Florian Schneider

Florian Schneider
Schneider live in Ferrara, Italy, 2005
Schneider live in Ferrara, Italy, 2005
Background information
Birth nameFlorian Schneider-Esleben
Born(1947-04-07)7 April 1947
French occupation zone in Germany
(now Baden-Württemberg, Germany)
Died21 April 2020(2020-04-21) (aged 73)
Düsseldorf, Germany
  • Musician
  • singer
Years active1968–2008, 2014–2015
Associated acts

Florian Schneider-Esleben (7 April 1947 – 21 April 2020) was a German musician. He is best known as one of the founding members and leaders of the electronic band Kraftwerk, performing his role with the band until his departure in 2008.

Early life

Schneider was born on 7 April 1947[1] in the French occupation zone in southern Germany, near the Bodensee,[a] in what would become the state of Baden-Württemberg in 1952. His parents were Paul Schneider-Esleben, an architect, and his wife Evamaria (née van Diemen-Meyerhof).[2] His family moved to Düsseldorf when he was three years old.[3][4]


Schneider founded Kraftwerk with Ralf Hütter in 1970.[5] They met in 1968 while studying at the Academy of Arts in Remscheid, then at the Robert Schumann Hochschule in Düsseldorf, playing improvisational music together in the ensemble Organisation.[5] Before meeting Hütter, Schneider had played with Eberhard Kranemann in the group Pissoff from 1967 to 1968.[6] From 1968 to 1969, Schneider played flute, with Hütter on Hammond organ, Kranemann on bass and Paul Lovens on drums.[7]

Originally, Schneider's main instrument was the flute, which he would treat using electronic effects,[8] including tape echo, ring modulation, pitch-to-voltage converters, fuzz and wah-wah, allowing him to use his flute as a bass instrument. He also played violin (similarly treated), electric guitar (including slide guitar), and made use of synthesizers (both as a melodic instrument and as a sound processor).[5] Later, he also created his own electronic flute instrument. After the release of Kraftwerk's 1974 album, Autobahn, his use of acoustic instruments diminished.[8]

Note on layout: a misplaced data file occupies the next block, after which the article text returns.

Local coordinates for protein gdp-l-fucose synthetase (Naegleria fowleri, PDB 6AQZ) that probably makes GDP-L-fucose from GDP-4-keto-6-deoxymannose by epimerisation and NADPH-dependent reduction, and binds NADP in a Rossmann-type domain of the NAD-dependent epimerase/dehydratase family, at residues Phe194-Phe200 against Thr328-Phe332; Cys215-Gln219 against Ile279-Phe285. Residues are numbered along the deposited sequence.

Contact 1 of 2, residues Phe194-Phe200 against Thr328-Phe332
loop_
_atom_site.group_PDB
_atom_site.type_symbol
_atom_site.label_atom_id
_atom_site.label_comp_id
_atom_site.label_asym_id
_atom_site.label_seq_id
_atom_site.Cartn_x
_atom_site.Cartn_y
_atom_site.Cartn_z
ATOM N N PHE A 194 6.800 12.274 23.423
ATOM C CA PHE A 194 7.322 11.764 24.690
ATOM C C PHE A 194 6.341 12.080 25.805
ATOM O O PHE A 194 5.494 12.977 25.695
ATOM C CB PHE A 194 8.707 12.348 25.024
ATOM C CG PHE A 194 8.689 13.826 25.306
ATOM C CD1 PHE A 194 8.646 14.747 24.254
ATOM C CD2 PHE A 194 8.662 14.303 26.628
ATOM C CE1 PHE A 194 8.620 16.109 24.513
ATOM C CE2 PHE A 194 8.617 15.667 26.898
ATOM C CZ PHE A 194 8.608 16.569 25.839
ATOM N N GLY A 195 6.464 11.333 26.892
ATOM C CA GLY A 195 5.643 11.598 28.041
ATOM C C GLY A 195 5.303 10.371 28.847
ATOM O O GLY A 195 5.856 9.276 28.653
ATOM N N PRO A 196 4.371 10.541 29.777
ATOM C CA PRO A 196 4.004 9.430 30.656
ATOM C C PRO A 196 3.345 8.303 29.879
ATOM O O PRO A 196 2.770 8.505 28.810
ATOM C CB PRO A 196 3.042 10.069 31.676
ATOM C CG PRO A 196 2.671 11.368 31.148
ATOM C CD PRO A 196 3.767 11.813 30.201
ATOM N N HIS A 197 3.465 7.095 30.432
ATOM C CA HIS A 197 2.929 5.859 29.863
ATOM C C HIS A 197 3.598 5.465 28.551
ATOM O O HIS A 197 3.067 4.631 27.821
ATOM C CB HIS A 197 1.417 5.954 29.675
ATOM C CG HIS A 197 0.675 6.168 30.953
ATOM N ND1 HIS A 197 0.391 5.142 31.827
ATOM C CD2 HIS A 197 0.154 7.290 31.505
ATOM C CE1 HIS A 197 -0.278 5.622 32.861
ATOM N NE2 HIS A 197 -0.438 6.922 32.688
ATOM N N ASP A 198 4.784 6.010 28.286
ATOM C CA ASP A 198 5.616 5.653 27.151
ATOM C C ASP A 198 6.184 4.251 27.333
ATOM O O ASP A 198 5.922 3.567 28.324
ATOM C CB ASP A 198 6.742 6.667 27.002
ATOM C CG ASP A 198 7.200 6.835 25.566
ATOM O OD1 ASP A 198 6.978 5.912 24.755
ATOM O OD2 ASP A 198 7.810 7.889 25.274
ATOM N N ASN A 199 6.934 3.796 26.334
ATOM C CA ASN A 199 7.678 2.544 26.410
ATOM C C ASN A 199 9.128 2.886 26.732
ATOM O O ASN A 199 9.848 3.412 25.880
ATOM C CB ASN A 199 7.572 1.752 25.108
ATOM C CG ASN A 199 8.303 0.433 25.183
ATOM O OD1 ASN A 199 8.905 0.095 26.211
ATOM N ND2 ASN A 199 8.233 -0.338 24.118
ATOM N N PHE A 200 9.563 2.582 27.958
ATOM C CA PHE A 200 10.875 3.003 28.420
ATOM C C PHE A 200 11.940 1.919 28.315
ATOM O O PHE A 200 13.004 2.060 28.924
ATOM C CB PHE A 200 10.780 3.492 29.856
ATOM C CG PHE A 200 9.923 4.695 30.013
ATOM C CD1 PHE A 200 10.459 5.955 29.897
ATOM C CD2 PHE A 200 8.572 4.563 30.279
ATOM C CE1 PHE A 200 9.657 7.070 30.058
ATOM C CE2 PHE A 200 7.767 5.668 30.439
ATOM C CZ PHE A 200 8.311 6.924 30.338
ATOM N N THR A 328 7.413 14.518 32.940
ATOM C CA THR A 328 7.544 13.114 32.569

David Bowie titled his "Heroes" instrumental track "V-2 Schneider" after Schneider,[9] and was heavily influenced by Kraftwerk's sound during his "Berlin period" in the late 1970s.[8]

Schneider, speaking in 1991, said: "I had studied seriously up to a certain level, then I found it boring; I looked for other things, I found that the flute was too limiting... Soon I bought a microphone, then loudspeakers, then an echo, then a synthesizer. Much later I threw the flute away; it was a sort of process."[3] Although he had limited keyboard technique, he apparently preferred to trigger the synth sounds through a keyboard (later, developments in sequencing limited the need for hands-on playing).[10]

Schneider's approach was concentrated on sound design (in an interview in 2005, Hütter called him a "sound fetishist")[11] and vocoding/speech-synthesis. One patented implementation of the latter was christened the Robovox, a distinctive feature of the Kraftwerk sound.[10] Hütter said of Schneider's approach:

"He is a sound perfectionist, so, if the sound isn’t up to a certain standard, he doesn’t want to do it. With electronic music there’s no necessity ever to leave the studio. You could keep making records and sending them out. Why put so much energy into travel, spending time in airports, in waiting halls, in backstage areas, being like an animal, just for two hours of a concert? But now, with the Kling Klang studio on tour with us, we work in the afternoon, we do soundchecks, we compose, we put down new ideas and computer graphics. There’s always so much to do, and we do make progress."[11]